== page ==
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5 Key Factors That Could Help Mental Health Professionals Spot Future Shooters

In the wake of this summer's shootings, lots of Americans have been asking how mental health professionals can go about preventing violence. A new study offers one possible answer: a simple five-item scale.

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This summer's shootings in New York City, Oak Creek, Wisconsin, and Aurora, Colorado have led to a lot of soul-searching, and not just about gun laws. Many have called for better mental health screening and treatment to help heal would-be shooters before they commit crimes. It's worth remembering that people with mental illness are more likely to be victims of mental illness than perpetrators, but it's still reasonable to ask whether the mental health system could be doing more to spot signs of violence. And a recent study may offer one way for it to do so.

Psychiatrist Alan Teo and his coauthors looked at 41 trained psychiatrists and 38 still-training residents on four locked psych wards to see how they had evaluated the violence risk posed by a series of patients. Then they compared the evaluations with the patients' actual history of violence while on the wards. They found that while the psychiatrists were able to predict with moderate success which patients would become violent, the residents' predictions were no better than chance.

However, the study authors then combined the residents' evaluations with another form of risk assessment: a scale called the Historical, Clinical, Risk Management–20 clinical subscale (HCR-20-C). This scale requires that clinicians look for the following five characteristics in a patient:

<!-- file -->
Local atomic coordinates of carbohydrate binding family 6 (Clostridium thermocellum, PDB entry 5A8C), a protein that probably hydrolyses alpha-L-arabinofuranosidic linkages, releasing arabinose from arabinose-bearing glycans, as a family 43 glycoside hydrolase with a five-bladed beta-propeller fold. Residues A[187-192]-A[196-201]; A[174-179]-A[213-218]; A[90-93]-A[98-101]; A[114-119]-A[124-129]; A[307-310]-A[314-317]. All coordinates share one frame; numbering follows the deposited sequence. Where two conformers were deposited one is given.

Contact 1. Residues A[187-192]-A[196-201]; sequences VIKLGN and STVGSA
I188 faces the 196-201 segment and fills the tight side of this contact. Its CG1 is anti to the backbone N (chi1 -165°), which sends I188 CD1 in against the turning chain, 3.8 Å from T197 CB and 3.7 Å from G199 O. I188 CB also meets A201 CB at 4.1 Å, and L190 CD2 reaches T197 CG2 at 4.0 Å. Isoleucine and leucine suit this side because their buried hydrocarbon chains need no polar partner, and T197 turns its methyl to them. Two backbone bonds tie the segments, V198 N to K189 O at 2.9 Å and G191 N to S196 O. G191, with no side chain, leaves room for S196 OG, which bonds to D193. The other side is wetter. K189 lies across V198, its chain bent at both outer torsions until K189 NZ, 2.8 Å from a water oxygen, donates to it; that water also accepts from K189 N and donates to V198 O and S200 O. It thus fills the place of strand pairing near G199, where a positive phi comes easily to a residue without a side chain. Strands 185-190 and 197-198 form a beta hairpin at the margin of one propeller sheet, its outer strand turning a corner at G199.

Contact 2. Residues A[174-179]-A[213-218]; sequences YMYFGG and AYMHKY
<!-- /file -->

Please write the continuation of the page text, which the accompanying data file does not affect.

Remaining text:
• lack of insight

• negative attitudes

• active symptoms of major mental illness

• impulsivity

• unresponsiveness to treatment

For each of these characteristics, the clinician assigns patients a 0 (absent), 1 (possibly present), or 2 (present). When Teo and his team combined the residents' evaluations with the patients' HCR-20-C scores, the combined data were about as good at predicting violence as the psychiatrists' evaluations were.

So basically, the addition of a very simple tool can help a resident predict whether a patient will be violent just as accurately as a psychiatrist can. This is significant because psychiatrists are in short supply in many parts of the country, and many people who enter psych wards or emergency rooms with severe mental illness will be seen, at least initially, by a resident. The HCR-20-C could help residents keep other patients and themselves safe.

The study is also encouraging, in a broader way, since it identifies a simple method for evaluating someone's potential for violence that has empirical support. Teo told BuzzFeed Shift that scales like the HCR-20-C could be "one piece in the puzzle" of preventing mass shootings. He explained, "if clinicians in this country, particularly those who are less experienced, start using a tool like the HCR-20-C to evaluate risk of violence, we are going to do a better job at figuring out who is at a higher risk and who is at a lower risk of violence. High risk cases that would have been missed previously might get detected with this tool." Once they are detected, doctors will have to figure out the best way to mitigate their risk to others, through treatment that may include hospitalization or medication.

Of course, James Holmes had been seen by a psychiatrist before he opened fire during The Dark Knight Rises — and she apparently reported her concerns about him to campus police. Helping mental health professionals identify potentially violent patients may be a step in the right direction, but police need to know what to do with that information too. Reducing the likelihood of another mass shooting is going to be a complicated proposition, of which any scale, as Teo says, will form only a part.

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